One of the shortest verses in the Bible is 1 Thessalonians 5:17: “Pray continually.”  Those two words not only encourage us to pray, but they encourage us to make prayer a constant and regular part of our lives.  Our reading begins with the same kind of encouragement for constant prayer, but with some more specific directions.  First of all, Paul encourages his readers to be alert while they pray.  He tells them to think about the spiritual dangers that threaten them, the opportunities to confess Christ that are available to them, and anything else they should be on the watch for.  Along with an alert mind, Paul encourages them to have a thankful heart as they turn to God in prayer.

Then Paul turns his attention from words of prayer for themselves to words of prayer for others—in this case, for Paul and his coworker Timothy.  “Pray for us, too, that God may open a door for our message, so that we may proclaim the mystery of Christ, for which I am in chains.  Pray that I may proclaim it clearly, as I should.”  Paul wanted his readers to pray that God would provide him and Timothy with opportunities to reveal the gospel message to souls who had not yet heard and learned about Jesus Christ.  Paul asked them to pray that he would proclaim the gospel clearly and without compromise, even though preaching the gospel had landed him under house arrest.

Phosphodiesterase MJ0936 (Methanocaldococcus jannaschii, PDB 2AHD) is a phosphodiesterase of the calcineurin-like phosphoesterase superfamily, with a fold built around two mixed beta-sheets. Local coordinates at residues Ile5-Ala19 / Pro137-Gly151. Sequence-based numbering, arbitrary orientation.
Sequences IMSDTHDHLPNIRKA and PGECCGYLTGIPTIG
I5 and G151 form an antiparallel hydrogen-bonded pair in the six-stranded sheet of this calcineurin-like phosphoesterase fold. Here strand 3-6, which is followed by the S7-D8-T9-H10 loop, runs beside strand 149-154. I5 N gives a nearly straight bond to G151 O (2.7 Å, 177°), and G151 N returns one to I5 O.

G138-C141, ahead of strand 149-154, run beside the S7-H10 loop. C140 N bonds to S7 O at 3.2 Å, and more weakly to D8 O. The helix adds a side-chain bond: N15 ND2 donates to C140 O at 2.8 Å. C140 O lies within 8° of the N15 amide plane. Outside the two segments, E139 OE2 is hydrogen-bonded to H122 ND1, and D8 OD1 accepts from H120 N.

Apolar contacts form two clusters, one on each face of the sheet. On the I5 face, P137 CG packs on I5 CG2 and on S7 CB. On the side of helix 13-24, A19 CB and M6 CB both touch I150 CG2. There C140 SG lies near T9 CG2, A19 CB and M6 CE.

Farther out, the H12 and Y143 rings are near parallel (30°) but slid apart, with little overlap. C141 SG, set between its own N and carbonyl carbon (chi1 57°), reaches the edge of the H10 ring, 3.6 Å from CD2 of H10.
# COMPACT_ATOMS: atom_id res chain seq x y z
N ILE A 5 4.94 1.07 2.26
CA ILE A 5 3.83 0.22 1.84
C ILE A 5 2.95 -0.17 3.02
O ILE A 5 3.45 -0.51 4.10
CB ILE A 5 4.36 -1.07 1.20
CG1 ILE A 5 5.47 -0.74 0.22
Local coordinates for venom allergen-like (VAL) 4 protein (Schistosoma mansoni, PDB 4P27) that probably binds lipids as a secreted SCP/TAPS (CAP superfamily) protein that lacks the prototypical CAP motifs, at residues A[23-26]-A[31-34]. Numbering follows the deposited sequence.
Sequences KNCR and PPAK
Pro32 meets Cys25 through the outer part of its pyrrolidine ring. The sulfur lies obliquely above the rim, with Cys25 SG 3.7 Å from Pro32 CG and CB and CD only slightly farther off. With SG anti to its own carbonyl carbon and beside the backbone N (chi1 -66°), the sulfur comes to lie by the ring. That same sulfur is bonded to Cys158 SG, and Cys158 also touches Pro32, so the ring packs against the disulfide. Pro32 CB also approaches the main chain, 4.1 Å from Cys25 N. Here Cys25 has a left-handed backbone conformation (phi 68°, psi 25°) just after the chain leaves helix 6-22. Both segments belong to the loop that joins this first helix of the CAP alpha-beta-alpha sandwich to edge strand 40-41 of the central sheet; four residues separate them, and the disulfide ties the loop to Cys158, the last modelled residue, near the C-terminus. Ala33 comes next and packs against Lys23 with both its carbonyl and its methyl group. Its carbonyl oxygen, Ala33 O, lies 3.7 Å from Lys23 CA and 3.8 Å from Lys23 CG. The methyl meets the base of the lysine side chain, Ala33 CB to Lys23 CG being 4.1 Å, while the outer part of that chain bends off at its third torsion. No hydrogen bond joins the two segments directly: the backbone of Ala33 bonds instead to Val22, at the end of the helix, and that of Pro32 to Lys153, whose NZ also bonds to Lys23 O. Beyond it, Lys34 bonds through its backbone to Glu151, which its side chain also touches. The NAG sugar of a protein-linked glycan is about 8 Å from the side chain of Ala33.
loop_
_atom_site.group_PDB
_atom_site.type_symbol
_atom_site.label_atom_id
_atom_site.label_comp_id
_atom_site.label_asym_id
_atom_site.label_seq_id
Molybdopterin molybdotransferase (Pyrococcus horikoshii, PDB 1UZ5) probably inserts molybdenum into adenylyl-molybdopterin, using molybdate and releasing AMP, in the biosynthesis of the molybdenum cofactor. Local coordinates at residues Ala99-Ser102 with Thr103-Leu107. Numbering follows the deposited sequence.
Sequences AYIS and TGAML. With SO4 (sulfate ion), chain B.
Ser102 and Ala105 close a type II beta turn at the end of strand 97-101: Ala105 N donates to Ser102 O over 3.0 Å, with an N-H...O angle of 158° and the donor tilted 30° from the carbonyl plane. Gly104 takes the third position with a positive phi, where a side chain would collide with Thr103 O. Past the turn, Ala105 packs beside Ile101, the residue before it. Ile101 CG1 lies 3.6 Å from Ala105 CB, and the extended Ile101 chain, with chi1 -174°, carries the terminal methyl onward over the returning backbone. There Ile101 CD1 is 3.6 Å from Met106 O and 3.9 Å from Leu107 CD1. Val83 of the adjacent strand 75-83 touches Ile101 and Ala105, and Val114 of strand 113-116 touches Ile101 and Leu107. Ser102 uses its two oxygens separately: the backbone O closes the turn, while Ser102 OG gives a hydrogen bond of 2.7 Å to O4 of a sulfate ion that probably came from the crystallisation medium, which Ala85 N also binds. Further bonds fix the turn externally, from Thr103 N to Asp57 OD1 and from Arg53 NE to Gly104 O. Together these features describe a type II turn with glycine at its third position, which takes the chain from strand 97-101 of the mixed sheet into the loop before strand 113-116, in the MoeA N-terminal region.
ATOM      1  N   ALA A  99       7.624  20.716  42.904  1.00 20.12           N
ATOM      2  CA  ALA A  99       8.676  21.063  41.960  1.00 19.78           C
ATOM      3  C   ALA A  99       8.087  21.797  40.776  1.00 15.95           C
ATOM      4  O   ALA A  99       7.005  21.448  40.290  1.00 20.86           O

One of my college professors once said that prayer is a good barometer of one’s faith.  So what does the prayer-barometer measure in your life?  Does Paul’s encouragement, “Pray continually,” describe your prayer life, or would the highlights of your time be focused on the sports page or political discussions?  Does Paul’s encouragement to offer words of prayer for others who spread the gospel message find its way into your personal prayers, or are your personal prayers entirely personal—my life, my health, my family, my circumstances?